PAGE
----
Suddenly, from the other side of the pool I heard a little girl start to cry. She was sitting on the steps, surrounded by the others in her lesson – and she just started losing it. I watched as her mom (who was carrying a very small newborn) walked over to the girl and quietly whispered something into her ear. The girl started screaming louder, and I painfully watched as her mom desperately tried to calm her. It was your typical toddler meltdown, we’ve all been there. Long story short, it quickly escalated and the next thing you know the mom was trying to pick up the slippery, wet, screaming toddler – while holding her other baby – and trying not to lose her shit.

I immediately looked at the other parents that sat around her, and noticed that they were all staring in disbelief. Judging. Shaming. Some even whispering to one another. My heart broke for this fellow momma – not because I thought she was a bad mother or that her child was misbehaved. But because in a time of need, in a place we’ve ALL been, not a single person went to her rescue. I knew I had to help her. I got up from my spot on the other side of the pool, and I wish I could tell you that I swooped in and saved the day, but another mom beat me to it (bless her heart). My heart felt proud and inspired as I watched this stranger gently tap the mom on the shoulder, give her the “I’ve been there” smile, and offer to hold the baby so she could hog tie her now hysterical daughter.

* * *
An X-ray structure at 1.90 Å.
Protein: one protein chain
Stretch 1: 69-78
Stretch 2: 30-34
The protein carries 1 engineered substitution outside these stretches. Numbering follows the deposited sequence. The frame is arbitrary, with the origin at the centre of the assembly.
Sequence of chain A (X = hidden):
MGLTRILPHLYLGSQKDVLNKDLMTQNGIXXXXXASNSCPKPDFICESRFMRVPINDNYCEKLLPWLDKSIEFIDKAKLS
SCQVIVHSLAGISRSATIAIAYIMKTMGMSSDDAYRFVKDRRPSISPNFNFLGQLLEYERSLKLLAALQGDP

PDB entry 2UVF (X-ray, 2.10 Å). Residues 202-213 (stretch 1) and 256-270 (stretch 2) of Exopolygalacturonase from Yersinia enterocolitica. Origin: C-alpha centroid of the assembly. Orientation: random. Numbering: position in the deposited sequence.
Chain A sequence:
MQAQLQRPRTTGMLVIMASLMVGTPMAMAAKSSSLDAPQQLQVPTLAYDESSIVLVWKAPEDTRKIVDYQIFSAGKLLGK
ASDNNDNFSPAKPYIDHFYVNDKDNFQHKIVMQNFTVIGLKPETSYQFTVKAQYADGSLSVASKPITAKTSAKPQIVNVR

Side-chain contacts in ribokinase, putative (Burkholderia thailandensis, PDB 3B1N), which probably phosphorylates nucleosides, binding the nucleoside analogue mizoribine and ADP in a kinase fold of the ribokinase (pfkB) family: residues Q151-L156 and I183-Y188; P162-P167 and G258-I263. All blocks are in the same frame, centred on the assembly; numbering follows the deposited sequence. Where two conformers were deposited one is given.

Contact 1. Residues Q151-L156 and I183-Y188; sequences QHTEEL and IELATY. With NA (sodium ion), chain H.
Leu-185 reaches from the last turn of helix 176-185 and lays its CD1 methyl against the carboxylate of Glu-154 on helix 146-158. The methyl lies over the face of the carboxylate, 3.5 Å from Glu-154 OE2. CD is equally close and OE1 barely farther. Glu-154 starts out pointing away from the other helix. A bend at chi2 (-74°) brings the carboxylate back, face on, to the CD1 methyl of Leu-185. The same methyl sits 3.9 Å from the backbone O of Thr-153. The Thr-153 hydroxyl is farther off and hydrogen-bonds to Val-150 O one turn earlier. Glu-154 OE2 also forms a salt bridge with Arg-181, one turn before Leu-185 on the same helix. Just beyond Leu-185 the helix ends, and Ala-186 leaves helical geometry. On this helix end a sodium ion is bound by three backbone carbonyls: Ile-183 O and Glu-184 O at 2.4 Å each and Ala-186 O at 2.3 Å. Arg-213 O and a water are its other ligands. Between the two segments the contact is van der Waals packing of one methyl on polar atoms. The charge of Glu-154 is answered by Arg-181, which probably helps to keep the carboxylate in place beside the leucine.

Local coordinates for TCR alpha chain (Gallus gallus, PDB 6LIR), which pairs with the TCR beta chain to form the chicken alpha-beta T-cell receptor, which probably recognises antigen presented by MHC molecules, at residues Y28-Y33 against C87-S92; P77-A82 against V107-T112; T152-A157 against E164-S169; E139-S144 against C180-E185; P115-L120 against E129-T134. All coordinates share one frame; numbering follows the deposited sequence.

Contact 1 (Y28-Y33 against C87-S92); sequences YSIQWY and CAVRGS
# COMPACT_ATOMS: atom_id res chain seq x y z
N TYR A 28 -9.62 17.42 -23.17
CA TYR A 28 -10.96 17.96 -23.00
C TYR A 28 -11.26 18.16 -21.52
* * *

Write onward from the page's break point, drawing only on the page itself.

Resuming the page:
As I reflect back on this, my eyes fill with tears as I think about how lonely and overwhelming motherhood often is. Having and raising little humans is something no one should face alone, we weren’t meant to – motherhood is the ultimate universal connection. We are a tribe. A sisterhood. A family. If anyone should know and understand the magic and messes that accompany raising children it’s a fellow momma. We have an unbelievably unique opportunity to support and lean on one another, but instead, we are too busy measuring one another up and tearing one another down.

Unfortunately, I feel like the new moms take the hardest hit, especially during those first few weeks postpartum. For some reason, we’ve created this ridiculous expectation that moms have to have their shit together – you know: shower daily, keep a clean house, and get their body back – all with a grateful smile on their face. Let’s be real…those first few weeks are painfully hard. Adjusting to life with a newborn, adult diapers, crotchsicle ice packs, running on little sleep, breastfeeding difficulties, recovering from BIRTHING A HUMAN BEING – the list goes on. For whatever reason, nobody talks about how DAMN HARD it is. Instead, we all just continue to post the perfect pictures and reinforce the unattainable expectations for the next generations of moms to come.